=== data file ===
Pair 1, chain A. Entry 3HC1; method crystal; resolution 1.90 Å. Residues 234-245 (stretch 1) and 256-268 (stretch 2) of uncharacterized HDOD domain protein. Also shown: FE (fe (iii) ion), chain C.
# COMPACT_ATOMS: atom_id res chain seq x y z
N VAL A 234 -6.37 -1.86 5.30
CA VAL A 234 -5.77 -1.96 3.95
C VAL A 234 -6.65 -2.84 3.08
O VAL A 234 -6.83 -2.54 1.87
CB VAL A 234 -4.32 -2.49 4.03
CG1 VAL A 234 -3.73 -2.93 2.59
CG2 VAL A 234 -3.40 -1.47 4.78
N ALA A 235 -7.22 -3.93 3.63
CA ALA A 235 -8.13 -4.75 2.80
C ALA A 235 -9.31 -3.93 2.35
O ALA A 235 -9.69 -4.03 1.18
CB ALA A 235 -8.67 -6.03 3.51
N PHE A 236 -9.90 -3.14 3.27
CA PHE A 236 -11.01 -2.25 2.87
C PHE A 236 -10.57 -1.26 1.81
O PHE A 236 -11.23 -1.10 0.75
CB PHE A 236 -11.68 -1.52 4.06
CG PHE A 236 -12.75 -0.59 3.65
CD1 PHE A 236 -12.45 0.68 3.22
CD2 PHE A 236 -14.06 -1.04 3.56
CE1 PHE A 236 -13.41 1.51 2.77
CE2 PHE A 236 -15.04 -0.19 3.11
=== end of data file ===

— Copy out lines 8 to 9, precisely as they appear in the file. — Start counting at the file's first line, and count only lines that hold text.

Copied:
CG1 VAL A 234 -3.73 -2.93 2.59
CG2 VAL A 234 -3.40 -1.47 4.78